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Head and Neck Anatomy: Part III – Cranial Nerves

Course Number: 598


Figure 1. Motor Neuron

Figure 1. Motor Neuron

Neurons are the working cells in the nervous system. They are metabolically very active cells and the vast majority of them are located in the central nervous system (CNS). The brain uses energy at a prodigious rate. Anyone who has taken a CPR course knows that in just minutes the brain runs out of oxygen for proper metabolism and the cells start to die off. To understand the structure of nerves we must look at these unique cells that are so important to our survival.

While there are differences in morphology between neurons whose functions are different, they all have some commonalities. They all have a central area known as the body which contains a nucleus and numerous organelles that produce energy and make proteins.

Projecting off the body are processes that extend away from the body. There are two types of these appendages: axons of which each neuron has exactly one and dendrites which are found in variable numbers from none to several depending on the function of the neuron.

Neuronal membranes carry an electrical charge based on the ionic movement across the membrane. By alternating between depolarizing and repolarizing the membrane an electric wave is created along the neuron. Directionally this wave travels from the distal end of the dendrites, through the cell body, and then passes down the axon to its terminus. If the signal is strong enough, it will cause a release of proteins known as neurotransmitters from the end of the axon into the space between the neuronal ends which is called a synapse. The electrical signal down the axon is known as the action potential and if the voltage of the action potential reaches the point at which it causes release of neurotransmitters it is said to have reached the threshold potential.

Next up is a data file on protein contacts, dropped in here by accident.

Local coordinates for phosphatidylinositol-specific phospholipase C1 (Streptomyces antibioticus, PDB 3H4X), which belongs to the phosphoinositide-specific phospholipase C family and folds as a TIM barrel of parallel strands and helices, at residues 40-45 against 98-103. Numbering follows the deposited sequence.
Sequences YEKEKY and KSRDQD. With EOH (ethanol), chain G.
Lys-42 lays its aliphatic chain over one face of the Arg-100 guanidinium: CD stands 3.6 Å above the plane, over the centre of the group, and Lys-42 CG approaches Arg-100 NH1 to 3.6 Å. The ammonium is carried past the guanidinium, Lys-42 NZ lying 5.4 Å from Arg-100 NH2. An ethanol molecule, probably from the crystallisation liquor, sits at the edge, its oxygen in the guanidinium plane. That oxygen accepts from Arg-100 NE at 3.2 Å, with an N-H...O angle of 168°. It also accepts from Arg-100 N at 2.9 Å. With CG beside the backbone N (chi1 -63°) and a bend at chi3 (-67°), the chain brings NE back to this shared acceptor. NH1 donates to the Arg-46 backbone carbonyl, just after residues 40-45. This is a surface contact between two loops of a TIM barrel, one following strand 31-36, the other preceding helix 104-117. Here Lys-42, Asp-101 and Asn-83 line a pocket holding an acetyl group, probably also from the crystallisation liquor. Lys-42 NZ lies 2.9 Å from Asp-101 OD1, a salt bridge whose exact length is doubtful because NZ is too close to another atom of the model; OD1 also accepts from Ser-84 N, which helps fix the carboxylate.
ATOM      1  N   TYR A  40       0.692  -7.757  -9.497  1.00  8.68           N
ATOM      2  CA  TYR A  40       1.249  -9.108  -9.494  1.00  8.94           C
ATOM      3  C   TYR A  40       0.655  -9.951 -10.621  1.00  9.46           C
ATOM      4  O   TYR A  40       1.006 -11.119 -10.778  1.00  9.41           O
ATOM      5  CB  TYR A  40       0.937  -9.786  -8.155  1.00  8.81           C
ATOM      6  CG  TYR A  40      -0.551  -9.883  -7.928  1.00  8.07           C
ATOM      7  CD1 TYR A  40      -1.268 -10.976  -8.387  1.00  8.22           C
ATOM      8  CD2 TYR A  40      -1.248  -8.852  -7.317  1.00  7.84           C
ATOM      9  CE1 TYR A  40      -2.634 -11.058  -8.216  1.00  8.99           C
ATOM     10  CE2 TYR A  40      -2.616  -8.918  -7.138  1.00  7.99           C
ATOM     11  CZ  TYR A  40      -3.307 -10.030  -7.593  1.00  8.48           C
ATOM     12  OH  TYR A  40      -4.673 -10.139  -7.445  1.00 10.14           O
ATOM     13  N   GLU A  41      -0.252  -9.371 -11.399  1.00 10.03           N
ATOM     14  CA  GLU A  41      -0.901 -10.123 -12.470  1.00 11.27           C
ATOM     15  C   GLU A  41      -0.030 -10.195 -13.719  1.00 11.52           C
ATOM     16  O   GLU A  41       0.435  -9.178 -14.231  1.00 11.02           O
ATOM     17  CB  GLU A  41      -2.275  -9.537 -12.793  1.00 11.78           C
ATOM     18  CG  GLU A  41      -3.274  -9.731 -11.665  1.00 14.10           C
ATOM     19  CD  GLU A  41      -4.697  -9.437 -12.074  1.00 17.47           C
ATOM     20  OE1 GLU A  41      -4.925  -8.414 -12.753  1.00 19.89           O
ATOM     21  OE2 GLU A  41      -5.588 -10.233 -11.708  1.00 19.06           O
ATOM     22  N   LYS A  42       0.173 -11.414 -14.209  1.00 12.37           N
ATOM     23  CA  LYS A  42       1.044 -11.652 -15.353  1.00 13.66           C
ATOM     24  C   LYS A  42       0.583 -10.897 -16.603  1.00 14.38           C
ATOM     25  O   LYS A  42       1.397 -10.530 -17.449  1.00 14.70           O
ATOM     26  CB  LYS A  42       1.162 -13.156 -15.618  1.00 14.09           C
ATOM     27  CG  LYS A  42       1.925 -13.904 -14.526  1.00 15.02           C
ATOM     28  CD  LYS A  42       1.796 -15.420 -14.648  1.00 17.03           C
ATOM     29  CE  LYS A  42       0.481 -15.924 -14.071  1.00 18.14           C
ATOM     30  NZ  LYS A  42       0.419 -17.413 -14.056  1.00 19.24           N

Figure 2. Action potential

Figure 2 - Action potential

You can see why the neuron has such high metabolic requirements as it has to pump ions across the membrane against the concentration gradient. It also has to produce proteins for release and transport them down the axon in addition to removing the neurotransmitter from the synapse quickly so that it does not linger in the synapse and cause unwanted effects.